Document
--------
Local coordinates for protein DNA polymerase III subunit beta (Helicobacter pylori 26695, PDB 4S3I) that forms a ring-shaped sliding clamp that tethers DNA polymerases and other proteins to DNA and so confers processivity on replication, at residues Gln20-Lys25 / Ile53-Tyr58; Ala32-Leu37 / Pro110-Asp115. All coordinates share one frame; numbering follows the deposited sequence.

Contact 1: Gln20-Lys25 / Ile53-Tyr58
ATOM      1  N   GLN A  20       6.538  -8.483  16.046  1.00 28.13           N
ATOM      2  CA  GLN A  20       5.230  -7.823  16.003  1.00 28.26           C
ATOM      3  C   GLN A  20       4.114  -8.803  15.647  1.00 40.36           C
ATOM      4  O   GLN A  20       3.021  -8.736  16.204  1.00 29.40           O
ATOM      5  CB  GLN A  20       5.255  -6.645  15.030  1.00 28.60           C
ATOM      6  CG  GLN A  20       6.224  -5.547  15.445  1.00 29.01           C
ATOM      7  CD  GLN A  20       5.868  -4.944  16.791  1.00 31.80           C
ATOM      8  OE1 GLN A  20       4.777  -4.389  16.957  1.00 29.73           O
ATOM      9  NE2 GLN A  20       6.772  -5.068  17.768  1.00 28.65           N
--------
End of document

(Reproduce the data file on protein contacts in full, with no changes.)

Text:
Local coordinates for protein DNA polymerase III subunit beta (Helicobacter pylori 26695, PDB 4S3I) that forms a ring-shaped sliding clamp that tethers DNA polymerases and other proteins to DNA and so confers processivity on replication, at residues Gln20-Lys25 / Ile53-Tyr58; Ala32-Leu37 / Pro110-Asp115. All coordinates share one frame; numbering follows the deposited sequence.

Contact 1: Gln20-Lys25 / Ile53-Tyr58
ATOM      1  N   GLN A  20       6.538  -8.483  16.046  1.00 28.13           N
ATOM      2  CA  GLN A  20       5.230  -7.823  16.003  1.00 28.26           C
ATOM      3  C   GLN A  20       4.114  -8.803  15.647  1.00 40.36           C
ATOM      4  O   GLN A  20       3.021  -8.736  16.204  1.00 29.40           O
ATOM      5  CB  GLN A  20       5.255  -6.645  15.030  1.00 28.60           C
ATOM      6  CG  GLN A  20       6.224  -5.547  15.445  1.00 29.01           C
ATOM      7  CD  GLN A  20       5.868  -4.944  16.791  1.00 31.80           C
ATOM      8  OE1 GLN A  20       4.777  -4.389  16.957  1.00 29.73           O
ATOM      9  NE2 GLN A  20       6.772  -5.068  17.768  1.00 28.65           N